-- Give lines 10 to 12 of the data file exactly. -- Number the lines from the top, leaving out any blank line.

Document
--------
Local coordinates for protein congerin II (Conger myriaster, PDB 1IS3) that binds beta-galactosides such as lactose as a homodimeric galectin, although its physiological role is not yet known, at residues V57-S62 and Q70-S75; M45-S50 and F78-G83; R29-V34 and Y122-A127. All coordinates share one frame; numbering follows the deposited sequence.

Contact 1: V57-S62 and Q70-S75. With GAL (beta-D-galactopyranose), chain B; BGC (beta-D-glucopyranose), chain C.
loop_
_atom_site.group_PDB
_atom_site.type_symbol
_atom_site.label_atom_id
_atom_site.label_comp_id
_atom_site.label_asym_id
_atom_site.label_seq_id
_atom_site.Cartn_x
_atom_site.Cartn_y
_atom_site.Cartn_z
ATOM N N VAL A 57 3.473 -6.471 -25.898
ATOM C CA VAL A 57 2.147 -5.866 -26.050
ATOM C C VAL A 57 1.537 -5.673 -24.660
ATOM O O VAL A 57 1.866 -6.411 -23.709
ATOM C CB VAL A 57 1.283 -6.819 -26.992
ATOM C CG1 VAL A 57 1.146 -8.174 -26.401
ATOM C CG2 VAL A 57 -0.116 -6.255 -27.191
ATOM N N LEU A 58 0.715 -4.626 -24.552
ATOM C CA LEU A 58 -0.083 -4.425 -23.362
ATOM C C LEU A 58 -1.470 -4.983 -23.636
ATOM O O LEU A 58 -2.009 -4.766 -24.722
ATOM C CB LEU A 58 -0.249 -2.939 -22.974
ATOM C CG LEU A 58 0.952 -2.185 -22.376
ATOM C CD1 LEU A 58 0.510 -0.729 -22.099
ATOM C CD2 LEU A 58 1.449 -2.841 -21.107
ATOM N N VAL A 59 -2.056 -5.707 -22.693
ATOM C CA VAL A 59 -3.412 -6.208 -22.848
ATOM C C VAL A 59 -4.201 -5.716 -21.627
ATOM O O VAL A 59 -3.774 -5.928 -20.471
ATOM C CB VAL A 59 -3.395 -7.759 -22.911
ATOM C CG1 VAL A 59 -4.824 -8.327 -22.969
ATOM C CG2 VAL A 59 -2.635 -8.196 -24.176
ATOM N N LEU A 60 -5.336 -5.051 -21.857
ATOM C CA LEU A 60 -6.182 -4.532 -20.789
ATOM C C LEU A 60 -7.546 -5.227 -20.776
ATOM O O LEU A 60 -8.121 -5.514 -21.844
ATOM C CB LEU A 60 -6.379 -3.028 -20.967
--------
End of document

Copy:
_atom_site.Cartn_x
_atom_site.Cartn_y
_atom_site.Cartn_z